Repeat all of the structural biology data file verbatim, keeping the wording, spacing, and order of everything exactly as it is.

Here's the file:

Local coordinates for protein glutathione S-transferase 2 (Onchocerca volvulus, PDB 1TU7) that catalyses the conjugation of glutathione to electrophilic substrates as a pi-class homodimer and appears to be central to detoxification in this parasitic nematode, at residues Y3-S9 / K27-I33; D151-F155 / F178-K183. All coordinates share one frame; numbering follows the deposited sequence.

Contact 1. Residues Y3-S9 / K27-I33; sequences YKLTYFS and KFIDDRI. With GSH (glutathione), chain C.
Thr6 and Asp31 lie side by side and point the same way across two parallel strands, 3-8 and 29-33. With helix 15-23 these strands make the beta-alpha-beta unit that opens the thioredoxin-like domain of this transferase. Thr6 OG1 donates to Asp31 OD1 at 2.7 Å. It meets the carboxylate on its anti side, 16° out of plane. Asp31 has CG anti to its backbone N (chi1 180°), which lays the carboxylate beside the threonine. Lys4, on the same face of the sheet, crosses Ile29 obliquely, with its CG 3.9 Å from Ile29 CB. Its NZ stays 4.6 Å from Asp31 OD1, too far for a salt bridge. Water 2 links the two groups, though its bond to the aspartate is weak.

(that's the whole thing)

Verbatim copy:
Local coordinates for protein glutathione S-transferase 2 (Onchocerca volvulus, PDB 1TU7) that catalyses the conjugation of glutathione to electrophilic substrates as a pi-class homodimer and appears to be central to detoxification in this parasitic nematode, at residues Y3-S9 / K27-I33; D151-F155 / F178-K183. All coordinates share one frame; numbering follows the deposited sequence.

Contact 1. Residues Y3-S9 / K27-I33; sequences YKLTYFS and KFIDDRI. With GSH (glutathione), chain C.
Thr6 and Asp31 lie side by side and point the same way across two parallel strands, 3-8 and 29-33. With helix 15-23 these strands make the beta-alpha-beta unit that opens the thioredoxin-like domain of this transferase. Thr6 OG1 donates to Asp31 OD1 at 2.7 Å. It meets the carboxylate on its anti side, 16° out of plane. Asp31 has CG anti to its backbone N (chi1 180°), which lays the carboxylate beside the threonine. Lys4, on the same face of the sheet, crosses Ile29 obliquely, with its CG 3.9 Å from Ile29 CB. Its NZ stays 4.6 Å from Asp31 OD1, too far for a salt bridge. Water 2 links the two groups, though its bond to the aspartate is weak.